• Sarah Pace

    I interpreted the contradiction of go/don’t go into the light as Tangina knowing that the spirits would follow Carol-Ann and if she got close enough to “the light” then the wandering spirits might be able to pass on. I figured that she might have also done this to push the parents into going the extra mile to save their daughter. I like the original Poltergeist with the only flaw I can find is that the Freeling family is a bit grating, which makes it a little hard to sit through the beginning of the film, but I’m all over it once the plot starts. :) The commercials for the remake are laughable. When you have made me laugh at a little girl being dragged like a ragdoll up stairs by an unseen force, you’ve done something wrong.

    • NixEclips

      When I was younger I felt like she had betrayed them and was sacrificing their daughter to let the others move on. That feeling still sits underneath my rational, adult thinking that she knows what the hell she’s doing. But I can see Mr. Freeling feeling the same. “Screw you, lady. I’m getting my family back NOW.”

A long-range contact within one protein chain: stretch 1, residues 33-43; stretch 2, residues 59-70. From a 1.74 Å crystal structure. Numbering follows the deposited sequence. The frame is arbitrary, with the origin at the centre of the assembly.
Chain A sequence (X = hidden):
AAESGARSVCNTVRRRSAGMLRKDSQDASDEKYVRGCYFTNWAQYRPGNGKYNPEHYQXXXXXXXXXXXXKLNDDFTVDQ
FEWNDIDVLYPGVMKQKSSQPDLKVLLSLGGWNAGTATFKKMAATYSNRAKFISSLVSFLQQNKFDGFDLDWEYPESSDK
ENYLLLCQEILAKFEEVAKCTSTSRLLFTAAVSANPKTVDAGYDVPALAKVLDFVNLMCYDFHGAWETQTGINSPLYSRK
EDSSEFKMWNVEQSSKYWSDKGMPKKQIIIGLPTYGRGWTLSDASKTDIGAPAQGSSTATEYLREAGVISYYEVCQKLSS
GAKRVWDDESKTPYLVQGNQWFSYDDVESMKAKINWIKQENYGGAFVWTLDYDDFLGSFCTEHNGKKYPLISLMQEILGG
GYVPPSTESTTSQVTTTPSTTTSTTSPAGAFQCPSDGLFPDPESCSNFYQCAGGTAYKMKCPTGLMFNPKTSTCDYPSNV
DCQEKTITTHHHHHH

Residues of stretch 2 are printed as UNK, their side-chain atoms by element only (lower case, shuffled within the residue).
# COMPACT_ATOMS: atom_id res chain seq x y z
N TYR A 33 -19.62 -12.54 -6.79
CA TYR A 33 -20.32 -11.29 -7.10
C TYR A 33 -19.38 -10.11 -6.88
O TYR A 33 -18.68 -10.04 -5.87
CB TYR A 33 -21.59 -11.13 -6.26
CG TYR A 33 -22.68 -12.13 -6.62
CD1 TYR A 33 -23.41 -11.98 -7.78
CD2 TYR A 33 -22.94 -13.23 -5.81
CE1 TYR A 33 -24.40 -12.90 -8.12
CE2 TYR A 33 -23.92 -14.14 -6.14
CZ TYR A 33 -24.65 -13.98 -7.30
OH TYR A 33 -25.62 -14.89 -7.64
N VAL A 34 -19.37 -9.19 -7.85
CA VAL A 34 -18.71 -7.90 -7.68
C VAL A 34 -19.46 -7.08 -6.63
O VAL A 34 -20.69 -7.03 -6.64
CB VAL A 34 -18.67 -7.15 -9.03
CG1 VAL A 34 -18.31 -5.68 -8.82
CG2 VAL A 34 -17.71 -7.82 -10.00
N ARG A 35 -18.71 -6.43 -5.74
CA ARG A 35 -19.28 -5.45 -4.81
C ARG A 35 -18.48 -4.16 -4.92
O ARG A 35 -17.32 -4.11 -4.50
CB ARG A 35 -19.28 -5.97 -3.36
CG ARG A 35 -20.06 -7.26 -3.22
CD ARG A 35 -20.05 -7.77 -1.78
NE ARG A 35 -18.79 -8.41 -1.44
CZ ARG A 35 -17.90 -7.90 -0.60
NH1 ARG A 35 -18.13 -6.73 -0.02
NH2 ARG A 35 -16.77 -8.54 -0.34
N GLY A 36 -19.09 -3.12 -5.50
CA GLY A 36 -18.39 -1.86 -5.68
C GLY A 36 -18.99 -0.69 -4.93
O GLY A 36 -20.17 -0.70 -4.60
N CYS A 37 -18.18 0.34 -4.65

Nice call on ragdoll girl i’m laughing just thinking about it.

  • KHarn

    Originally there was an “M” (for “mature”) rating between PG and R. Why they dropped that I don’t know.
    PLEASE Hollywood, stop remaking older movies UNLESS you can correct any mistakes that were in it, do scenes you couldn’t do years ago, or put a different twist on it. Otherwise, just admit that you can’t come up with anything new and SHUT DOWN.

    • Greenhornet

      It just hit me, there are elements in this movie that a similar to The Twilight Zone’s “Little Girl Lost”. Was this “inspired by”, co-incidence, or just a haunted house trope?